The first clue comes from studies of foster children and children who were adopted.  When placed with securely attached adults, the children started to move from their insecure starting points towards secure attachment.

Similarly, research indicates that insecure people in secure relationships will tend towards security.  It seems that placing people in secure relationships causes their attachment to move towards security.

Anti-Spoiling Children

There’s a tendency towards coddling children in today’s society.  It’s been that way for decades.  Spock proposed a more permissive approach to child care in The Common Sense Book of Baby and Child Care, a perspective that Mihaly Csikszentmihalyi says he regretted later in life.  (See Finding Flow.)  Maybe that’s why college professors Jonathan Haidt and Greg Lukianoff were so critical of the expectations of college age children in The Coddling of the American Mind.  The concern is that our focus on not allowing children to struggle or be challenged may have been the wrong thing.  In Posttraumatic Growth, we discovered that chicks that are “helped” out of their shell often die, because they presumably need the lessons learned from breaking free from their shells.  Similarly, sea turtles that are “helped” to the sea die, because they need the struggle to the water to calibrate their sense of direction.

One might think that John Bowlby, with the focus on attachment and people feeling secure that their needs would be met, would believe in a permissive parenting strategy.  However, he felt that some struggle was good and even necessary.

Many recall Fred Rogers from watching Mister Rogers’ Neighborhood as a child – or as an adult with a child.  Given his attentiveness to children, one might think that he believed children should always get what they want.  However, this is not the case.  He, too, believed in limits, boundaries, and discipline.

It’s important to recognize that it’s not necessary to spoil a child nor to never say no to create a securely attached child.  Even Creative Confidence acknowledges that, sometimes, constraints are helpful and even necessary.

Insecure Feedback

It’s odd to think that insecurely attached people prefer negative feedback more than securely attached people – but it makes sense from the point of view of importance.  To the insecurely attached individual, they either didn’t get their needs met – or they were met with an attack.  For them, misreading or failing to read the situation had a consequence.  Their ability to read a situation could have become a matter of life and death.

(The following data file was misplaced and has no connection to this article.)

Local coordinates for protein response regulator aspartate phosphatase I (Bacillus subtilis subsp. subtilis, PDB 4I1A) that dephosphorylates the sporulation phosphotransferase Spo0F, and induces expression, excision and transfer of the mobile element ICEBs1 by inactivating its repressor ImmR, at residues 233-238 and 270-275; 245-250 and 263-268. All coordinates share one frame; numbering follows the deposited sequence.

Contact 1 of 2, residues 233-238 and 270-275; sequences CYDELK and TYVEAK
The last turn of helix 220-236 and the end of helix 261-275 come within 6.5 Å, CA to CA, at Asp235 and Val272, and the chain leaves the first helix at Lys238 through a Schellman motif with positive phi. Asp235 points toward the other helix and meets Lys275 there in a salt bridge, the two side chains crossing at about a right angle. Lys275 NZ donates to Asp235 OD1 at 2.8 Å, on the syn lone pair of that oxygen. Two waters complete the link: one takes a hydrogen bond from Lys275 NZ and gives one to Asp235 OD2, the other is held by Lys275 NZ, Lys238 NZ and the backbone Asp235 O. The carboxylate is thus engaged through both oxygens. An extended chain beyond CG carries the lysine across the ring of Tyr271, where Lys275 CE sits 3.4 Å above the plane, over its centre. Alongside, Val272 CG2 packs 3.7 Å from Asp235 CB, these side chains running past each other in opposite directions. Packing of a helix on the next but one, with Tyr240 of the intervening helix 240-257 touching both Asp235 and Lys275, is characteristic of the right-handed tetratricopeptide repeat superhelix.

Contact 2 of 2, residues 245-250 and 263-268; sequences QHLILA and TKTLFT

Abused and neglected individuals must believe that there’s something they can do to resolve the situation, because the alternative – that the world is really awful – is too difficult to bear.  (See Trauma and Recovery.)  As a result, they become hypersensitive to signals that they can use to adjust their behavior to get their needs met.  The kind of feedback most likely to help them identify the problem?  Negative.

Another explanation is, of course, that they are used to negative feedback, so it’s the kind of feedback that most closely matches their internal perception.  The feedback that you get that matches your internal perspective is the feedback you’ll appreciate most.

Strangely, if you want to get better, negative feedback is far more helpful.  (See Peak and The Psychology of Not Holding Children Accountable.)

Attachment and Hostility

If attachment is good, how can bad come from of it?  The answer comes from the “us versus them” mentality that sometimes develops.  Attachment in Adulthood says, “attachment to one’s ingroup does not require hostility toward outgroups.”  Whether it’s required or not, it occurs frequently.

Fear and Attachment

The concept of attachment is necessarily and inseparably linked to safety.  We feel secure attachment because of the safety we feel in others’ willingness and capacity to come help us when we need it.  Fear, conceptually, is about the probability of an outcome multiplied by its impact divided by our capacity to cope.  (See Emotion and Adaptation.)  Our capacity to cope is somewhat about our internal capacities but more broadly about the help that others can and will bring.